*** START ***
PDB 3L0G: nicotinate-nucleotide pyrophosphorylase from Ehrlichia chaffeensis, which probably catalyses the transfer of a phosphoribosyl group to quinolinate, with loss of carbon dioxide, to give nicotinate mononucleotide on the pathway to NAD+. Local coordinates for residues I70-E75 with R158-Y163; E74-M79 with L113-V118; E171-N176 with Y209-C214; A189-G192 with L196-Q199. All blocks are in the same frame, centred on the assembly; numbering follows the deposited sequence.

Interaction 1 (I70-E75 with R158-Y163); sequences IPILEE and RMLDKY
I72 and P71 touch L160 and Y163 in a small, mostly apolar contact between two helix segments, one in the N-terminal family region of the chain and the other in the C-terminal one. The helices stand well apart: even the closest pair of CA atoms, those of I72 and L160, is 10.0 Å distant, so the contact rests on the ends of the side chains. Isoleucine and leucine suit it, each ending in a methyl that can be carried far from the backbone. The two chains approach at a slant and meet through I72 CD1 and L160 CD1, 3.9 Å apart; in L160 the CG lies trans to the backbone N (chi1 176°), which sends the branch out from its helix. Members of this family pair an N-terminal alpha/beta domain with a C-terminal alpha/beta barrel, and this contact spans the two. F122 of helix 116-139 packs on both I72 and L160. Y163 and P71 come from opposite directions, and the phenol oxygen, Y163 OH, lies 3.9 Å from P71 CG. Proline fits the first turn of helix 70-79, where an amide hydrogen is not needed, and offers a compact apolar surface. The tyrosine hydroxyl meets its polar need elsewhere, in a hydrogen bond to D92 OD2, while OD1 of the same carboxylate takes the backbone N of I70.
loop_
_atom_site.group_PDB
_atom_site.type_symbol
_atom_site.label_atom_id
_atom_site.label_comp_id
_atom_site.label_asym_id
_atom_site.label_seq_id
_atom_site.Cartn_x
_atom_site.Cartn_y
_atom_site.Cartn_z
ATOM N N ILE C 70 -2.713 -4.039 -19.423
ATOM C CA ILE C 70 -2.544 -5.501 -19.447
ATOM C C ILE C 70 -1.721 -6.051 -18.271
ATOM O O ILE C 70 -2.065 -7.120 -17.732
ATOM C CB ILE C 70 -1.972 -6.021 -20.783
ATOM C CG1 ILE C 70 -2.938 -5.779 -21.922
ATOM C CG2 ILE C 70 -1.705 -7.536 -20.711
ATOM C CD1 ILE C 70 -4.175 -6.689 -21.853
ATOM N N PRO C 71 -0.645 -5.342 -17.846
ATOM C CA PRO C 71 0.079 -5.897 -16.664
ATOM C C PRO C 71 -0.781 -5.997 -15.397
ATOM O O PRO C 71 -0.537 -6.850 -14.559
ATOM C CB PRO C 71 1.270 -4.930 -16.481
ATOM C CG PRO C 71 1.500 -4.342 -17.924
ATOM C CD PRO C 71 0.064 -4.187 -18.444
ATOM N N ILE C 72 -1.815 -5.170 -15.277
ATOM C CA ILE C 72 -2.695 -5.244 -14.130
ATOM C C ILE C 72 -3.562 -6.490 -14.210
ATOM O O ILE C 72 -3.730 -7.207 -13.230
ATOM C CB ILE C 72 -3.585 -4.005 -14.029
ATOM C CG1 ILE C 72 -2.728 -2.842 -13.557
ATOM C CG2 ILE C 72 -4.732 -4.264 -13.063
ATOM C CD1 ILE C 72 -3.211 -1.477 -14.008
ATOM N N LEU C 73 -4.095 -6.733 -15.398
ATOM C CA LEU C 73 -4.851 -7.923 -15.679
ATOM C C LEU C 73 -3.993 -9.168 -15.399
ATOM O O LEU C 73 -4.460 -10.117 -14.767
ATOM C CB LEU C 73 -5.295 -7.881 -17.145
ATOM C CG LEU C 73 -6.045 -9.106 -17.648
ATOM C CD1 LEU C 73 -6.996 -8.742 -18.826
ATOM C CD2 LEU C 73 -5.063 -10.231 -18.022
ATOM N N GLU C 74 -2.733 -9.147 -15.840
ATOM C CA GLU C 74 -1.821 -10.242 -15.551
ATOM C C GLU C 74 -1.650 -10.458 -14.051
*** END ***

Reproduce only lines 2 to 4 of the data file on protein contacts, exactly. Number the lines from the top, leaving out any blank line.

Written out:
Interaction 1 (I70-E75 with R158-Y163); sequences IPILEE and RMLDKY
I72 and P71 touch L160 and Y163 in a small, mostly apolar contact between two helix segments, one in the N-terminal family region of the chain and the other in the C-terminal one. The helices stand well apart: even the closest pair of CA atoms, those of I72 and L160, is 10.0 Å distant, so the contact rests on the ends of the side chains. Isoleucine and leucine suit it, each ending in a methyl that can be carried far from the backbone. The two chains approach at a slant and meet through I72 CD1 and L160 CD1, 3.9 Å apart; in L160 the CG lies trans to the backbone N (chi1 176°), which sends the branch out from its helix. Members of this family pair an N-terminal alpha/beta domain with a C-terminal alpha/beta barrel, and this contact spans the two. F122 of helix 116-139 packs on both I72 and L160. Y163 and P71 come from opposite directions, and the phenol oxygen, Y163 OH, lies 3.9 Å from P71 CG. Proline fits the first turn of helix 70-79, where an amide hydrogen is not needed, and offers a compact apolar surface. The tyrosine hydroxyl meets its polar need elsewhere, in a hydrogen bond to D92 OD2, while OD1 of the same carboxylate takes the backbone N of I70.
loop_